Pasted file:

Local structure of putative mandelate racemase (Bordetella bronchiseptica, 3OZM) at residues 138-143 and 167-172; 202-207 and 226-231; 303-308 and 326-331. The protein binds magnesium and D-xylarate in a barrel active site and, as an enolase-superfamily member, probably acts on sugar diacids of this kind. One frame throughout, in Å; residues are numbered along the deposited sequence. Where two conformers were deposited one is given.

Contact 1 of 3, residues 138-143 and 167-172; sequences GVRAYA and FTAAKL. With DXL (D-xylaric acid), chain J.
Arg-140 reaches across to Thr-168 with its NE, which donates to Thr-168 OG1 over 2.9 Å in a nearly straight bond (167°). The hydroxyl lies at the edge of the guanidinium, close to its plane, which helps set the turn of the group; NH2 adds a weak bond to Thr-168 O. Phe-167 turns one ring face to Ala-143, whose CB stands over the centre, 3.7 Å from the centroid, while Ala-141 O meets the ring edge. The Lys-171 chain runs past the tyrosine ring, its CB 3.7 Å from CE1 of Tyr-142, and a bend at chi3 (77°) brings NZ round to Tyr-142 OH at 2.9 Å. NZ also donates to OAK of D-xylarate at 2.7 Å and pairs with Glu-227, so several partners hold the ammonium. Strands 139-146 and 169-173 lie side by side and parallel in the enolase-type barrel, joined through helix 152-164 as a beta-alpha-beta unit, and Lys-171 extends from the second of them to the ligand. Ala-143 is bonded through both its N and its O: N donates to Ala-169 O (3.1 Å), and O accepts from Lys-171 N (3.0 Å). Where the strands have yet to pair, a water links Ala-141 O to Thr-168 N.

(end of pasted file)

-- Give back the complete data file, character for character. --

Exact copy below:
Local structure of putative mandelate racemase (Bordetella bronchiseptica, 3OZM) at residues 138-143 and 167-172; 202-207 and 226-231; 303-308 and 326-331. The protein binds magnesium and D-xylarate in a barrel active site and, as an enolase-superfamily member, probably acts on sugar diacids of this kind. One frame throughout, in Å; residues are numbered along the deposited sequence. Where two conformers were deposited one is given.

Contact 1 of 3, residues 138-143 and 167-172; sequences GVRAYA and FTAAKL. With DXL (D-xylaric acid), chain J.
Arg-140 reaches across to Thr-168 with its NE, which donates to Thr-168 OG1 over 2.9 Å in a nearly straight bond (167°). The hydroxyl lies at the edge of the guanidinium, close to its plane, which helps set the turn of the group; NH2 adds a weak bond to Thr-168 O. Phe-167 turns one ring face to Ala-143, whose CB stands over the centre, 3.7 Å from the centroid, while Ala-141 O meets the ring edge. The Lys-171 chain runs past the tyrosine ring, its CB 3.7 Å from CE1 of Tyr-142, and a bend at chi3 (77°) brings NZ round to Tyr-142 OH at 2.9 Å. NZ also donates to OAK of D-xylarate at 2.7 Å and pairs with Glu-227, so several partners hold the ammonium. Strands 139-146 and 169-173 lie side by side and parallel in the enolase-type barrel, joined through helix 152-164 as a beta-alpha-beta unit, and Lys-171 extends from the second of them to the ligand. Ala-143 is bonded through both its N and its O: N donates to Ala-169 O (3.1 Å), and O accepts from Lys-171 N (3.0 Å). Where the strands have yet to pair, a water links Ala-141 O to Thr-168 N.